A, Five-year age bands (unadjusted). B, Unadjusted cubic age. C, Cubic age adjusted for potentially modifiable variables. D, Cubic age adjusted for all variables. Error bars indicate 95% CIs.
Error bars indicate 95% CIs.
Customize your JAMA Network experience by selecting one or more topics from the list below.
Leitch S, Glue P, Gray AR, Greco P, Barak Y. Comparison of Psychosocial Variables Associated With Loneliness in Centenarian vs Elderly Populations in New Zealand. JAMA Netw Open. 2018;1(6):e183880. doi:10.1001/jamanetworkopen.2018.3880
Are centenarians less lonely than elderly people, and if so, are there any demographic and psychosocial differences that may account for this?
This cross-sectional study of 73 286 community-dwelling New Zealanders 65 years and older found that centenarians were more likely to be female, widowed, living alone or with relatives, receiving family support, and not depressed compared with those aged 65 to 99 years. Loneliness was significantly less common with older age, and living arrangements, race/ethnicity, marital status, family support, and depression were significantly associated with loneliness.
Knowing the variables associated with loneliness may help our society address risk factors to reduce loneliness in older people.
Loneliness is associated with reduced health-related quality of life and increased morbidity and mortality and typically worsens with aging.
To evaluate associations between demographic and psychosocial variables and loneliness, examine any age-specific associations, and compare centenarians (aged ≥100 years) with elderly people (aged 65-99 years).
Design, Setting, and Participants
In this retrospective, observational, cross-sectional study, previously collected data from all New Zealanders 65 years and older who completed their first international Resident Assessment Instrument–Home Care (interRAI-HC) assessment during the study period (January 1, 2013, to November 27, 2017) were reviewed. Participants were people living independently in the community who were requesting or referred for assessment with a potential need for support services.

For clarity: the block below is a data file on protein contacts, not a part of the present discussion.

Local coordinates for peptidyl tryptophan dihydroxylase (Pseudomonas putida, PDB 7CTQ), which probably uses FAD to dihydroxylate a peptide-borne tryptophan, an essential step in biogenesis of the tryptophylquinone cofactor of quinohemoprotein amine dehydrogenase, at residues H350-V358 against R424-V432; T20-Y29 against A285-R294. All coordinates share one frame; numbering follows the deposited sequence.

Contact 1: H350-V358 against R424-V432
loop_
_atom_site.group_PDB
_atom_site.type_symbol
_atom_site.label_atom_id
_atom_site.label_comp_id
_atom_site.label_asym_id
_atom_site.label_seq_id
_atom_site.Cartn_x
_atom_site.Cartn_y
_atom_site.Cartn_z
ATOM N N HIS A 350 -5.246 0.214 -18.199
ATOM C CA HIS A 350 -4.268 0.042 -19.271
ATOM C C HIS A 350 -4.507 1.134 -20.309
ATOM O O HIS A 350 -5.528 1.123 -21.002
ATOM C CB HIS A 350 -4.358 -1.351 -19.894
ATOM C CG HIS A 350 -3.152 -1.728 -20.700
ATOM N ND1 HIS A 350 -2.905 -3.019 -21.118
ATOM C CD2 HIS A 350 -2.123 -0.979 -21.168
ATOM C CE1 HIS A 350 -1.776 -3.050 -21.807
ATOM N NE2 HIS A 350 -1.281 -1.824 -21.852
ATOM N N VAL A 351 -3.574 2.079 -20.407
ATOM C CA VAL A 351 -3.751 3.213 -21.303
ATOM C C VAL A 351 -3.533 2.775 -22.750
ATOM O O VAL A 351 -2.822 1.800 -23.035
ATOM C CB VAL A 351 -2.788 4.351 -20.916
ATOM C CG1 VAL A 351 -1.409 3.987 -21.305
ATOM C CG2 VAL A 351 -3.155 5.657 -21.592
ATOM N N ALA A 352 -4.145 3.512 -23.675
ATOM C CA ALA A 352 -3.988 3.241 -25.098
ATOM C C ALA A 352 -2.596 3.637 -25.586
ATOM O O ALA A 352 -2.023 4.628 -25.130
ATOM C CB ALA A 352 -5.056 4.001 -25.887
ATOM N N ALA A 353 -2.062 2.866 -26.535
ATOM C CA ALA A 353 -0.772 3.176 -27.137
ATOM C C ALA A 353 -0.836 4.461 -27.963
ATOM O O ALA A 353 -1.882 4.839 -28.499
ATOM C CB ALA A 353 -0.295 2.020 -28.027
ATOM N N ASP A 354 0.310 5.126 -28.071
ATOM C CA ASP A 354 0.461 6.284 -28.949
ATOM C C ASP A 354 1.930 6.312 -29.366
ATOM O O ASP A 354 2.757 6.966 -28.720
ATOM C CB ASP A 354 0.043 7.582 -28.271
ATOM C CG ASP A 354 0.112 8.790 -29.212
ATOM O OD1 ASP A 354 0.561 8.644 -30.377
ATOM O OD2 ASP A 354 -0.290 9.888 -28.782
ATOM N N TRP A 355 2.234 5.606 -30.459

Main Outcomes and Measures
The interRAI-HC is a 236-item, electronically recorded assessment that encompasses a comprehensive range of aspects of an older person’s life, including physical, psychological, and cognitive domains. Eight main items from the interRAI-HC data set were analyzed to describe the population and evaluate the core psychosocial components of aging, namely, age, sex, race/ethnicity, marital status, living arrangements, family support, depression, and loneliness. Loneliness was evaluated by the participants’ response to the assessment statement, “Says or indicates that he/she feels lonely.”
A total of 73 286 New Zealanders (mean age, 81.4 years; age range, 65-109 years; 41 641 [56.9%] female) participated in the study. The assessments of 191 centenarians (mean [SD] age, 100.9 [1.2] years) and 73 095 elderly people (mean [SD] age, 81.4 [7.6] years) were analyzed. Centenarians vs elderly people were more likely to be female (136 [71.2%] vs 41 488 [56.8%]; P < .001), and the populations differed by marital status (widowed: 170 [89.0%] vs 31 554 [43.2%]; overall P < .001) and depression status (70.2% vs 59.5% free of depression; overall P = .008). Centenarians were less likely to be lonely compared with elderly people, with a 22% lower risk of loneliness for a typical centenarian (aged 100.9 years) compared with a typical elderly person (aged 81.4 years) in unadjusted analyses (relative risk, 0.78; 95% CI, 0.67-0.92; P = .002). In the fully adjusted model, there was a 32% reduction in loneliness for a centenarian compared with an elderly person (relative risk, 0.68; 95% CI, 0.58-0.79; P < .001). Living with others, having family support, and lacking depression were associated with lower risk of loneliness.